No. 4: Outfielder Nick Williams
Nick Williams is the only player from the Cole Hamels trade who has yet to make their major-league debut. After a strong 2015 in which Williams hit for a .300/.347/.490 line in Double-A, fans hoped to see more of the same from Williams in Triple-A before he eventually joined the major-league roster.
However, Williams had a disappointing year at the plate with Lehigh Valley. In 125 games with the IronPigs, Williams had a .714 OPS mostly fueled by his .427 slugging percentage. Meanwhile, he struggled to get on base with a .287 OBP.
In 2015, Williams made strides with his plate discipline. Known for tendency to swing and anything near the plate, Williams struck out 27% of the time in his minor-league career through the 2014 season. He lowered that clip significantly in 2015 with a 19.5% strikeout rate. In addition, Williams walked at a 6.3% rate, which was well above his career rate prior to 2015.
After his promotion to Triple-A this season, Williams struggled with the new crop of pitchers. He walked just 3.6% of the time while striking out in 25.8% of his plate appearances. Williams’s discipline completely fell apart once July rolled around, as he walked just twice in 242 plate appearances after July 1.
Williams’s poor play soured his relationship with Triple-A manager Dave Brundage.
Brundage benched Williams on multiple occasions for lack of hustle. Brundage said the benching was about “teaching him [Williams] how to play the game right” and that it was “all part of the development with Nick.” The Phillies did fire Brundage after the season, so Williams won’t have to deal with him next season.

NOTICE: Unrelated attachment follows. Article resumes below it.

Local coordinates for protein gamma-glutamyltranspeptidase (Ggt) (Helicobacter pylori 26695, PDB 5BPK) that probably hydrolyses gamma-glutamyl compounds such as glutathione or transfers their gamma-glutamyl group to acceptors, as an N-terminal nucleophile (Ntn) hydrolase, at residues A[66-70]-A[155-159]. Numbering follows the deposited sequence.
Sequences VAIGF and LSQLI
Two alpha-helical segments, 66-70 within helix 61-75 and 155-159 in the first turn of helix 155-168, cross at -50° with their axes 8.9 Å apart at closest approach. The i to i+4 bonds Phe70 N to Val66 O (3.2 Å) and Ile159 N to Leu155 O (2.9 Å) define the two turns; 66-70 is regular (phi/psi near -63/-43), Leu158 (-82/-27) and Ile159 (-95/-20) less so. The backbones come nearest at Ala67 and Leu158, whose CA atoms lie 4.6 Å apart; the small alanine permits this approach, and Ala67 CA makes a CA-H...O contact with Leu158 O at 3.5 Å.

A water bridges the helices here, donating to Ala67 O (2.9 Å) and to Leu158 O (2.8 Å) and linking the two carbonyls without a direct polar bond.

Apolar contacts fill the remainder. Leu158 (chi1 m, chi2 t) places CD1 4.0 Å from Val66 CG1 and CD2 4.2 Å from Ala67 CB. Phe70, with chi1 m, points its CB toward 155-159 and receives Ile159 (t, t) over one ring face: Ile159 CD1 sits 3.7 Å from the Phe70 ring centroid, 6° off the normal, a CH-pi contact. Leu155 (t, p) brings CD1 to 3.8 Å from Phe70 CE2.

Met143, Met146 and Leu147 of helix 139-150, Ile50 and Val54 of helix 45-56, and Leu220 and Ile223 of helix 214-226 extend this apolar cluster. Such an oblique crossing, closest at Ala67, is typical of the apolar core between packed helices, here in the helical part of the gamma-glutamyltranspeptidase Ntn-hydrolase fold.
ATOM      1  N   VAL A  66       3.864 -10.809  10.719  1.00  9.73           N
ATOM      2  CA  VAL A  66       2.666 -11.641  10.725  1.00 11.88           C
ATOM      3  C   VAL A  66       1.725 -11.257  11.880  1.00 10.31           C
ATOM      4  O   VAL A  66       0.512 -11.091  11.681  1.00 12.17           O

Williams’s calling card is his bat, which as a whole is above-average. J.J. Cooper of Baseball America said Williams’s “hands are among the best in the minors” and that “Scouts have long praised his bat speed and the looseness of his swing.” He uses them to tap into his plus raw power, but his advanced hitting ability makes him careless with his plate discipline. Williams will need to find a way to blend the two if he wants to reach his full potential.
Defensively, Williams has the speed to track down most fly balls that comes his way. While this would usually make a player a definite center fielder, his poor routes and jumps force him to use his athleticism to make up for it. That will only last so long, and with a fringey arm, Williams seems destined for left.
The hope was that Williams could make it to the major-leauges at some point in 2016, but his poor season didn’t justify a September call-up. With Williams likely joining the 40-man roster this offseason, he could easily reach the major-leagues next season with a strong start in Triple-A.